Sensing a calling can also have its downsides. Those who sense, but cannot live their calling can also experience profound frustration and sense of loss.   Think: the lawyer who longs to play their cello all day but whose obligations (financial, personal, professional) do not permit a job change.   Also, living a calling may cause a willingness to endure and tolerate long hours, high work demands and suboptimal work conditions.

Potentially, living your calling may have additional personal challenges and costs. I find my bliss is an irresistible draw: like a moth to a flame, like a chocoholic to a Godiva Ballotin.   I can pursue my calling unremittingly all day, then ask for more. In the meantime, the world, my friends, my family, and other obligations may swirl around me while I’m oblivious to anything other than the pursuit of my bliss. In so doing, I fly willingly and eagerly into the fire. I can only imagine what it’s like to live with someone (like me) who’s addicted to their bliss and pursues it with unremitting focus.

Unfortunately, that oblivion is a distinguishing aspect of flow: losing track of time and self-consciousness while absorbed in an activity. Though there are advantages to being in flow, including using your strengths and typically performing with excellence, some attendance to the external world and obligations is in order to avoid getting burned.

I think it’s important to remember that the most important bliss isn’t our bliss at work. Our bliss is also with our loved ones, for without which the work has no meaning at all.   We may not allocate the time in our day in a way that reflects that priority (we spend more time at work than at home, for example), but as they say, on our deathbed we never wish that we had spent more time at work.

We live our bliss in our personal lives too. I have always, in retrospect, approached even my personal relationships from the point of view of my calling – helping others to be the best possible versions of themselves. The best possible version of me lives a well-balanced life with time for intimacy-building, rest and recreation. In that manner, I can pursue my calling during business hours with energy and enthusiasm, yet nurture and foster my private life with the same gusto.  That’s what it’s all about.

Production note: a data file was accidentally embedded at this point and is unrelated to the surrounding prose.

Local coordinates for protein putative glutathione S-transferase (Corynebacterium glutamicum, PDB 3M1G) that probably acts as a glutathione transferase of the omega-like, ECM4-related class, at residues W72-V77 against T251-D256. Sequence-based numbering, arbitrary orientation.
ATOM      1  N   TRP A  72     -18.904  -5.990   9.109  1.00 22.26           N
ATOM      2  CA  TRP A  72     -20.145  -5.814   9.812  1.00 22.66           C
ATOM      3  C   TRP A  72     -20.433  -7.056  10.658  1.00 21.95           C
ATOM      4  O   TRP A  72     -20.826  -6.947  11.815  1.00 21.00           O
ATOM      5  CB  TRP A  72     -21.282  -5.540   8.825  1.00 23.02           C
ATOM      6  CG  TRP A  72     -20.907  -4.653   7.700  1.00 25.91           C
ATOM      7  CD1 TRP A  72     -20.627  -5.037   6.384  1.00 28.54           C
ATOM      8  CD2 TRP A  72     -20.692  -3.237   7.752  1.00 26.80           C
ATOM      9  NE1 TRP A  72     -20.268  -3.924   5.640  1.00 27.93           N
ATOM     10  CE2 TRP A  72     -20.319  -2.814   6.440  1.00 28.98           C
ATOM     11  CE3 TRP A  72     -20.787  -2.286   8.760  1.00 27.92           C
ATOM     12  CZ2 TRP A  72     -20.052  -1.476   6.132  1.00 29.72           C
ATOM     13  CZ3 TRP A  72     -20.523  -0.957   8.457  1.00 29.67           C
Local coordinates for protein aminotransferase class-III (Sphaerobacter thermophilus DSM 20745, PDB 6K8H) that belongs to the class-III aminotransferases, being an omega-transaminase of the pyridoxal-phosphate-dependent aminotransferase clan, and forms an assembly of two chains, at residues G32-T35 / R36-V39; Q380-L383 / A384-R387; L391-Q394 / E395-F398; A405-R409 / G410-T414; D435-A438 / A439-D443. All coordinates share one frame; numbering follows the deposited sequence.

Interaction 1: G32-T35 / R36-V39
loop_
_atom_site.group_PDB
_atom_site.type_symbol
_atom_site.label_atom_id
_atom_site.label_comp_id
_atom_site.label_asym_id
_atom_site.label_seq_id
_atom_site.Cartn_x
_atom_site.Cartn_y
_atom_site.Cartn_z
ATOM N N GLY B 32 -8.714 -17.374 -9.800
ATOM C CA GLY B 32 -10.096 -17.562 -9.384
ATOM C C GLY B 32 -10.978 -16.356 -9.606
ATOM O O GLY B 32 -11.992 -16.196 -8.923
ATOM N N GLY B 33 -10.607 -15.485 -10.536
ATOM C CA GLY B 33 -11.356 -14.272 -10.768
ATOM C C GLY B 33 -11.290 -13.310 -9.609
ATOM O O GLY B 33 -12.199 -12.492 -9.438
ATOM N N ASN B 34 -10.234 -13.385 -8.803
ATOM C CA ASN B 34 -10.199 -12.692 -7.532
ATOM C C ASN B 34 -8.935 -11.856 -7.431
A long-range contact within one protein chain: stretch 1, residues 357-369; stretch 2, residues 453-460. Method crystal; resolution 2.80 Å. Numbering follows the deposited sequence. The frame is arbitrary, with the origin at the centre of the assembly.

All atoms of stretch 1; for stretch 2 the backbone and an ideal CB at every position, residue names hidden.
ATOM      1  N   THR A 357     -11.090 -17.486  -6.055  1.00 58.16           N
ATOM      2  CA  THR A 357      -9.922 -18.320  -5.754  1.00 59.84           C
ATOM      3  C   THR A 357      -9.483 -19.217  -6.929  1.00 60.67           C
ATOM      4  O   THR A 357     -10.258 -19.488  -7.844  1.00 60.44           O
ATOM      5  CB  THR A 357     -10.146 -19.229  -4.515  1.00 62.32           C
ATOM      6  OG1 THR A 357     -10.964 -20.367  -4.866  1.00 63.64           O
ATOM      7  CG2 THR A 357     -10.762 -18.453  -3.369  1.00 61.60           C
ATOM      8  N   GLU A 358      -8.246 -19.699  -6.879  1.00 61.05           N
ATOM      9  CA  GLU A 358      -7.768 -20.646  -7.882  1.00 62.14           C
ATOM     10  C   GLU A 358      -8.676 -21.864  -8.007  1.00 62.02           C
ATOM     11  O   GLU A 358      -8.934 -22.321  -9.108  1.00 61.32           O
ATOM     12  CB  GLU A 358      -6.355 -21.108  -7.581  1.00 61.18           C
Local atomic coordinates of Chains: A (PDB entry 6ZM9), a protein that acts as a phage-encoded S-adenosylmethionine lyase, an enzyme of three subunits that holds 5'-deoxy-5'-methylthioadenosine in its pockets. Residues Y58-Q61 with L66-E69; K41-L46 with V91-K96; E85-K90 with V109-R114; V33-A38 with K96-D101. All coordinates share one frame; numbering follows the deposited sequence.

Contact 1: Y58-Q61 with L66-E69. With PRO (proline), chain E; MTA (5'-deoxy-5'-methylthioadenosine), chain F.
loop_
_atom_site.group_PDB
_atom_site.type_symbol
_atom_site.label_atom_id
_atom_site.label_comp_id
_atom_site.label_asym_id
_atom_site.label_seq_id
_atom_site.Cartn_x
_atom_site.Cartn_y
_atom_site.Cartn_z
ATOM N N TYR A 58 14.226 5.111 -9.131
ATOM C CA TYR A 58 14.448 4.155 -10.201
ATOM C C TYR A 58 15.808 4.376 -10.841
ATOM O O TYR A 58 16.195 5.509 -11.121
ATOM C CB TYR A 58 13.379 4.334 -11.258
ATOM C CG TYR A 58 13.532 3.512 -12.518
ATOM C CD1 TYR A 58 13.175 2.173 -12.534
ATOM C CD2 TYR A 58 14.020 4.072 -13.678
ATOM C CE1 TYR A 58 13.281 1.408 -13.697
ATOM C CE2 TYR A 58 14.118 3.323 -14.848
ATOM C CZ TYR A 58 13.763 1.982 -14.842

Your Bliss: Prospective or Retrospective?

Working with students in higher education is such a privilege because I often get to participate in their important career, and thus, life decisions. Their whole life and career are in front of them.   The possibilities seem endless since they can prospectively plan their bliss into their daily work. According to comparative mythologist Joseph Campbell, following our bliss allows us to feel fully alive; work as a vehicle for bliss has huge implications in terms of our motivation and well-being at work.

However, most of us don’t have that luxury of planning bliss into our career. We may be mid-career, with mortgages, dual careers, debt, aging parents and, well, fear of change that may impair our ability to go bliss chasing. We may have come to terms long ago that our bliss ship has sailed and we missed the boat.   At my age, I just don’t think I’m going to give it all up to try to go become a dancer on Broadway.

But that’s a cop out.   No, I will never at this age get to start a dance career where I will be able to earn a paycheck, much less make a living. But what’s to stop me from taking a dance class? If I really feel the need to perform, why not videotape for Youtube? Or the school “talent” show? Sure.

Better yet, there’s so much we can do within the context of our current jobs. We may not have chosen our current job or career path because of our bliss, but it doesn’t mean we can’t find bliss at work. Researchers Bunderson and Thompson reported in 2009 in a seminal paper on callings that zookeepers, whose job mainly entails cleaning cages and caring for animals, frequently find that tedious work to be their calling. In other words, they had a passion for the work and felt it had impact. Similarly, Wrzesniewski (1997) similarly found that callings exist across a range of jobs, ranks, and disciplines from janitors to CEOs.